Between the third century B.C. and second century A.D., the people in the west Mexican state of Colima buried their honored dead with sculptural ceramic vessels in the form of human and animal figures. In the same region in later centuries, ceremonial vessels were given simpler form with a strong emphasis on polychrome surface decoration. This pair of male and female figure vessels, said to have come from the site of El Chanal in Colima, combines the early with the later tradition. Both vessels have large flared openings in back of their necks. From humplike protuberances on their backs project long-tapering spouts. The surfaces are covered with red slip and embellished with detailed red-on-cream designs. The flat, square faces with hatchet noses appear masklike and bear different motifs, while the crescent headdresses with horns are identical. The female figure holds a child that looks up to her, and has legs that wrap around her waist.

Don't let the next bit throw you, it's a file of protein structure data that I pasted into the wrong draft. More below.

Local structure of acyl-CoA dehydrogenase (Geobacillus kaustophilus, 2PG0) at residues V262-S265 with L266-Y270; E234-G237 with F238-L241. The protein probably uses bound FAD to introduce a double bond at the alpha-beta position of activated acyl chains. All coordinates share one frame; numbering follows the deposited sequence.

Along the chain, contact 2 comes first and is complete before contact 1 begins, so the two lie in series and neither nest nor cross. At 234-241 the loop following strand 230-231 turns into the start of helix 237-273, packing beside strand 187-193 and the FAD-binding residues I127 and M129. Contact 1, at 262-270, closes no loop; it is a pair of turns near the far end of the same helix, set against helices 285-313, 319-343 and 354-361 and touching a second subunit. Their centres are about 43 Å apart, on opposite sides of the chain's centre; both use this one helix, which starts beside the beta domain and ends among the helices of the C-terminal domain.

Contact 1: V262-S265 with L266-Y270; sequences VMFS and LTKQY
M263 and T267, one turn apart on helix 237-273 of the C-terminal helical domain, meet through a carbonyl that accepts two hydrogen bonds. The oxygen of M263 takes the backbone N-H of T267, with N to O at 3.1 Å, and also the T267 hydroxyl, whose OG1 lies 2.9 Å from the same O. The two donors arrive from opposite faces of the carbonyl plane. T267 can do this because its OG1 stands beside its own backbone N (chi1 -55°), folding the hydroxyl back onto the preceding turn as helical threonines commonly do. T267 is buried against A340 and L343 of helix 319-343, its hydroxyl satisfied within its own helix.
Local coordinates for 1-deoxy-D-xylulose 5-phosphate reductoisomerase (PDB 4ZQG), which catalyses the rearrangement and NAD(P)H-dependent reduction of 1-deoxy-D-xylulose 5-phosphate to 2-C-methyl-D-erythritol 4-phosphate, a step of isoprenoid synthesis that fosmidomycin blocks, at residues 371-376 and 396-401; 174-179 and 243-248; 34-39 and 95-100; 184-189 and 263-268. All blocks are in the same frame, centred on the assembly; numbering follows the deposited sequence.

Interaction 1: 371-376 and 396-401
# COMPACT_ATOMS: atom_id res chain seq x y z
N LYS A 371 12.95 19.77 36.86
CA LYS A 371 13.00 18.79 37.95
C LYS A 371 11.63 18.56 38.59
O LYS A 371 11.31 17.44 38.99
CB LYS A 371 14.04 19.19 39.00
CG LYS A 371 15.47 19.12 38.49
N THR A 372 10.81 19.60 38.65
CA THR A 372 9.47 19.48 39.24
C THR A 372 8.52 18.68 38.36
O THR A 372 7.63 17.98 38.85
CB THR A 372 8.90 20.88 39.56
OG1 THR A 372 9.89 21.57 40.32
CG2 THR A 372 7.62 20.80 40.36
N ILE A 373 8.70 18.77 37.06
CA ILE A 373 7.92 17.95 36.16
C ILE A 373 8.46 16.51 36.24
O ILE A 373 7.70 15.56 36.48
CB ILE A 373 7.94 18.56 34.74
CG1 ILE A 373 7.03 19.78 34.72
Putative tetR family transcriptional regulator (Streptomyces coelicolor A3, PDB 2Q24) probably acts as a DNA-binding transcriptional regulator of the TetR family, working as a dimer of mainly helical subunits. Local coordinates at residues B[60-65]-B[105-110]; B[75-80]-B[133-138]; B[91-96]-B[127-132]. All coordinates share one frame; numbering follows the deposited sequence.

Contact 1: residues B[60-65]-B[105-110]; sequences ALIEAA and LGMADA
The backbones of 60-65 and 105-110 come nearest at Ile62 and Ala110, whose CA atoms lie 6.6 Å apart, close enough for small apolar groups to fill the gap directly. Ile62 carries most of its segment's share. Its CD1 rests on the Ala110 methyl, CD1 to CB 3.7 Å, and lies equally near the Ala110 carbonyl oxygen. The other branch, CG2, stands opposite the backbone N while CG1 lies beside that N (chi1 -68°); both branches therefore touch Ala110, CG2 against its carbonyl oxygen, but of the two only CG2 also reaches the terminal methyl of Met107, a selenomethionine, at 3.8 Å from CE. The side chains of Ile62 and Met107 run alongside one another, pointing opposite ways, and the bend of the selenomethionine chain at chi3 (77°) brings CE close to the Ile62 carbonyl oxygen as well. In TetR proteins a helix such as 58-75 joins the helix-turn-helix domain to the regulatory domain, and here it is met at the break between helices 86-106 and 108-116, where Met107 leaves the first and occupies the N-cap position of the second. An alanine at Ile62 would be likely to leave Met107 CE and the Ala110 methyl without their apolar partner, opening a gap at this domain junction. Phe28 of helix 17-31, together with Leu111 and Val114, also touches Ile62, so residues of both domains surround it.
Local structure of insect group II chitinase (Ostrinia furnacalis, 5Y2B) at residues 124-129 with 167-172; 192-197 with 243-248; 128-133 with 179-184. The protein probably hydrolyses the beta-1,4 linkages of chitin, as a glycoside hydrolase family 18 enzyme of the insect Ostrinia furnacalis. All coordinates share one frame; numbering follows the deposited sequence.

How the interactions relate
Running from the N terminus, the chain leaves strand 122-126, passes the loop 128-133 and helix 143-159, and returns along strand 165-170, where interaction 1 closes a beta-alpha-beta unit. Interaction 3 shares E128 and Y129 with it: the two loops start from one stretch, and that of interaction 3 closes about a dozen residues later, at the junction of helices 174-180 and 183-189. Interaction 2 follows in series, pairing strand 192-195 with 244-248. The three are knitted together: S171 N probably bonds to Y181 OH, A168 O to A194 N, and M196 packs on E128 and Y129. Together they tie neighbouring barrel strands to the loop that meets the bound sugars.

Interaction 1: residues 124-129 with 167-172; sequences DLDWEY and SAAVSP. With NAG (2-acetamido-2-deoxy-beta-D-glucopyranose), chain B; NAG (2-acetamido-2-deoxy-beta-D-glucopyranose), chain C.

Jay C. Leff, Uniontown, PA, acquired by 1959, until 1983; (Sotheby's, New York, May 12, 1983, no. 127); Private collection, 1983–1992; [Judith Small Nash, New York, 1992–1993]
Pohl, John M. D. "The Odyssesy of the Plumed Serpent." In Children of the Plumed Serpent: The Legacy of Quetazlcoatl in Ancient Mexico, edited by Virginia M. Fields, and Victoria I. Lyall. London: Scala Publishers, 2012, 159a-b, p. 107, fig. 12.
Plunket Nagoda, Patricia, and Gabriela Uruñuela. "Under the Volcano: The Rise of Cholula." In Children of the Plumed Serpent: The Legacy of Quetzalcoatl in Ancient Mexico, edited by Virginia M. Fields, John M. D. Pohl, and Victoria I. Lyall. Los Angeles: Los Angeles County Museum of Art, 2012, no. 159a-b, p. 107.